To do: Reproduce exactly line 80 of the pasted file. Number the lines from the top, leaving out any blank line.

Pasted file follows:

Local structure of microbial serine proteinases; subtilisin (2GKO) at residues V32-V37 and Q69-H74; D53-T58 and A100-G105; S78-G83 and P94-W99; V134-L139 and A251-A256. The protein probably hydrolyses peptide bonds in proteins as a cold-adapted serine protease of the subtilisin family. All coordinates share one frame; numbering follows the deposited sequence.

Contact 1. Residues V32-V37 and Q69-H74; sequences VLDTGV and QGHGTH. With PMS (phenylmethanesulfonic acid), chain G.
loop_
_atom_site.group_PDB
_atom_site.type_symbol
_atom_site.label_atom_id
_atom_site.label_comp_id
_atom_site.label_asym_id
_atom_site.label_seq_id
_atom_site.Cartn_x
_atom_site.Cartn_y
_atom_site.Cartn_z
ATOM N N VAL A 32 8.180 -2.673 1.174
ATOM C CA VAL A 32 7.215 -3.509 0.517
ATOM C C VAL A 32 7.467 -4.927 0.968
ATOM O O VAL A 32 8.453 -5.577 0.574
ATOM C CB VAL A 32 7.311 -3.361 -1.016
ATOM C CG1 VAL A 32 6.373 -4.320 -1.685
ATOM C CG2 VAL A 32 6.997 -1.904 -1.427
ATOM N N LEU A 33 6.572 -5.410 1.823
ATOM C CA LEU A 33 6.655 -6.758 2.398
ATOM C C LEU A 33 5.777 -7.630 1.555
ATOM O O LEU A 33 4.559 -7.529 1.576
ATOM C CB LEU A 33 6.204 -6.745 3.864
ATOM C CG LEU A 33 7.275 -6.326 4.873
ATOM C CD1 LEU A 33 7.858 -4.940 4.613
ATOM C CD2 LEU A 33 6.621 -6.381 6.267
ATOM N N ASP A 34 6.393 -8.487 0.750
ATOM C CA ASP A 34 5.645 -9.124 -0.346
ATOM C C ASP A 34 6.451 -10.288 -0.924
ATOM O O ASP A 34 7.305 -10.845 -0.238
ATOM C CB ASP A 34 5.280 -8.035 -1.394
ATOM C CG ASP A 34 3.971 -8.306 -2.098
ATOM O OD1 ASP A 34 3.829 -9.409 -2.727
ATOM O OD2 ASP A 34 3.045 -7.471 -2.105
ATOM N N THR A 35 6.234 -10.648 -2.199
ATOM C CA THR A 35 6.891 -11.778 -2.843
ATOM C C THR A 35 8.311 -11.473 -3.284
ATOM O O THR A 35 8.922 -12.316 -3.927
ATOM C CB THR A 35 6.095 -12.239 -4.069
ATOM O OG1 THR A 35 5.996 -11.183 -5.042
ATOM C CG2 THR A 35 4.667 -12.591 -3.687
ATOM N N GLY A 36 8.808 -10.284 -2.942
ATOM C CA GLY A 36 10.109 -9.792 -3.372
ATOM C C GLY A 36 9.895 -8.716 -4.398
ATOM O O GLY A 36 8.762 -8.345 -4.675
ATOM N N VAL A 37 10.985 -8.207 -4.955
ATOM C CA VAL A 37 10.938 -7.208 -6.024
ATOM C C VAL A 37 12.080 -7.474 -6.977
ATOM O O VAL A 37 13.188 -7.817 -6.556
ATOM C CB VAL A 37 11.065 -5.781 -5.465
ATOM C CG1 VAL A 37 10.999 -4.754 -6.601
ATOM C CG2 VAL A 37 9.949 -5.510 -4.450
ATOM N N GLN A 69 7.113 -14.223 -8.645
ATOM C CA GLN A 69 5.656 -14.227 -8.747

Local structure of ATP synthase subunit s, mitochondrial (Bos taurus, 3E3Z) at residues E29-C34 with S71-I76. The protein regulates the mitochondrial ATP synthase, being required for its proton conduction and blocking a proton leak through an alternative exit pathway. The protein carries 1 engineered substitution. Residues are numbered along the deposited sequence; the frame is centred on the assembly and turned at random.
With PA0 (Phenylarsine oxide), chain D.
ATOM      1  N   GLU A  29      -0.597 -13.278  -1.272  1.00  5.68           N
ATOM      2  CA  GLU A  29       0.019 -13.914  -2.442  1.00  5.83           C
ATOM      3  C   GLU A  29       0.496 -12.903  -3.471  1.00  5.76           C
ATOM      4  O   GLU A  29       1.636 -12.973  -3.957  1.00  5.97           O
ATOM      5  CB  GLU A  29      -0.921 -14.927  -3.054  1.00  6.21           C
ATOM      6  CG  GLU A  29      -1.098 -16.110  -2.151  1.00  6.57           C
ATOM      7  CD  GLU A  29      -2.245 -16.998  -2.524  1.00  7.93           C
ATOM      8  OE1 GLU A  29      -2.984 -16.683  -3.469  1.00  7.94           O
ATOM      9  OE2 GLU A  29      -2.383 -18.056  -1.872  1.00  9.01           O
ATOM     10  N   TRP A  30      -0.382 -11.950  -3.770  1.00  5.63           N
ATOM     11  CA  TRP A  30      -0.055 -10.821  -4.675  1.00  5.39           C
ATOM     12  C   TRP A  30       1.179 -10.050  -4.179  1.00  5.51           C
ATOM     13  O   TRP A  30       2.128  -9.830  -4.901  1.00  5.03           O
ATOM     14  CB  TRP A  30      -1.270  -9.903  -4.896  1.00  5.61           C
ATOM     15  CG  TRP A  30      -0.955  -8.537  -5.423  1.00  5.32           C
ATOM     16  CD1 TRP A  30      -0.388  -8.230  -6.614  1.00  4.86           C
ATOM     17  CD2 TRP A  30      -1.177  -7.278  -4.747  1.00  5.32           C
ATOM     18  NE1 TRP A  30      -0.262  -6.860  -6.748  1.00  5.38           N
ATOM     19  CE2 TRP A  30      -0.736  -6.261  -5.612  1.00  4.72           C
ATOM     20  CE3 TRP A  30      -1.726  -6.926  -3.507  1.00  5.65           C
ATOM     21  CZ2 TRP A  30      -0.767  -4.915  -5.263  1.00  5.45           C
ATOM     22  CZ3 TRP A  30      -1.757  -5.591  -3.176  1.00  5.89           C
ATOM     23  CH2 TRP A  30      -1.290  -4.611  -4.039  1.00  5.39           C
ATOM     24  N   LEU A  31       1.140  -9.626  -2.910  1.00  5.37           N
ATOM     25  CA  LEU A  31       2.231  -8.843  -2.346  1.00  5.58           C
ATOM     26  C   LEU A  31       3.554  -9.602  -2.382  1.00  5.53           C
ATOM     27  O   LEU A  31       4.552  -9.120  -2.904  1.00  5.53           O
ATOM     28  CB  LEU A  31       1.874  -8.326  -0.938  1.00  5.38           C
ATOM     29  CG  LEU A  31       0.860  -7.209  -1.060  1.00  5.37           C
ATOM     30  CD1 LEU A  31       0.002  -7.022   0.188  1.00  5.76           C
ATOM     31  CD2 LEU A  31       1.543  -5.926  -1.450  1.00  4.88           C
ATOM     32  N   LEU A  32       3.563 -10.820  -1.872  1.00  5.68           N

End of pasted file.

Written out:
ATOM     23  CH2 TRP A  30      -1.290  -4.611  -4.039  1.00  5.39           C